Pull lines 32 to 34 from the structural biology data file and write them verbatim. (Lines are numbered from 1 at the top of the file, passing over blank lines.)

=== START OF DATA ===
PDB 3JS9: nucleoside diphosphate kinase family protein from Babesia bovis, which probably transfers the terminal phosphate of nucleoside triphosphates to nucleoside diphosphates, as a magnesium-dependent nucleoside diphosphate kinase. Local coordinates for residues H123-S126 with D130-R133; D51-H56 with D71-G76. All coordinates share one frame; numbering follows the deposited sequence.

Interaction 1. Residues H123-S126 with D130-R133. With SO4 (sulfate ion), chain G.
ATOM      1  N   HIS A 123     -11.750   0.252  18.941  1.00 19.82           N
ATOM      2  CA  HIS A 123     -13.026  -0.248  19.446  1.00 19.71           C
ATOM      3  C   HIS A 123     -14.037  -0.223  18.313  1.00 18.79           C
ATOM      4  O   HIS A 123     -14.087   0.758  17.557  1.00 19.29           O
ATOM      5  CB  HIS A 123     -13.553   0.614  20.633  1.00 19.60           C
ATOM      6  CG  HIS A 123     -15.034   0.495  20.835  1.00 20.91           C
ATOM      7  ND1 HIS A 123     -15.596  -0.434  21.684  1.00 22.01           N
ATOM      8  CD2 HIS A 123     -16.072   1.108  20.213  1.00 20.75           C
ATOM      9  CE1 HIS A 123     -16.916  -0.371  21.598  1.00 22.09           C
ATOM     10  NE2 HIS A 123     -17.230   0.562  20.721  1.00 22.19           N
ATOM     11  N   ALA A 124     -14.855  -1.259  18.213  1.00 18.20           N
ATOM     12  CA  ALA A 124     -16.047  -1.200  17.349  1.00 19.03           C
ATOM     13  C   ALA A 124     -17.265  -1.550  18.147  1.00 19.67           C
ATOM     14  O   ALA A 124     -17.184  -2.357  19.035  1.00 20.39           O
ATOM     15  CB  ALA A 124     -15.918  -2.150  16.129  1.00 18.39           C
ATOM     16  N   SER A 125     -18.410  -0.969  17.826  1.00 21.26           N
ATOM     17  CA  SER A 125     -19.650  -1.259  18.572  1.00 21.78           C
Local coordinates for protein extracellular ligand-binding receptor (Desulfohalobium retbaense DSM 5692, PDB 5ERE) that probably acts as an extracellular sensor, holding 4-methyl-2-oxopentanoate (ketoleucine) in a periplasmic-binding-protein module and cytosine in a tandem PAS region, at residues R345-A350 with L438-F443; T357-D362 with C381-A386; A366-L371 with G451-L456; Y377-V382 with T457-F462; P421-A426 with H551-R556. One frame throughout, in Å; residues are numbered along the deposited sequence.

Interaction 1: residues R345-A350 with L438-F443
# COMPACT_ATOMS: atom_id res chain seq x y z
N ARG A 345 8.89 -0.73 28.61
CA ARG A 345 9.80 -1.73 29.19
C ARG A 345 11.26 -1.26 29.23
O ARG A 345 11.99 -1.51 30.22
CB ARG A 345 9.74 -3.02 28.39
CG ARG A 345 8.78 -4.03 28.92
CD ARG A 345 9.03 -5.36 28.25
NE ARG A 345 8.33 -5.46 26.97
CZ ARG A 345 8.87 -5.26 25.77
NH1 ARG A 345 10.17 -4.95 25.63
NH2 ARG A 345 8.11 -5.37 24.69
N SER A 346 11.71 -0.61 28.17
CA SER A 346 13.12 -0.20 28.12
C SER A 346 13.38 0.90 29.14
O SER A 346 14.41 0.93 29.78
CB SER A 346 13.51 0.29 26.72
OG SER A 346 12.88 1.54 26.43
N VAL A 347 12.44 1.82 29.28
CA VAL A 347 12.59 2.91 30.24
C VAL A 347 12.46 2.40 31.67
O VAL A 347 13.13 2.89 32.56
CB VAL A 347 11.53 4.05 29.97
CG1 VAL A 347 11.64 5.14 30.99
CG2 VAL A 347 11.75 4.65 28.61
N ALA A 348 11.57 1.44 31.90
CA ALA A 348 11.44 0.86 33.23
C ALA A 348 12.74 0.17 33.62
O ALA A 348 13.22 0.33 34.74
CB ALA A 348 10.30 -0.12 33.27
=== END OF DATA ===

NH1 ARG A 345 10.17 -4.95 25.63
NH2 ARG A 345 8.11 -5.37 24.69
N SER A 346 11.71 -0.61 28.17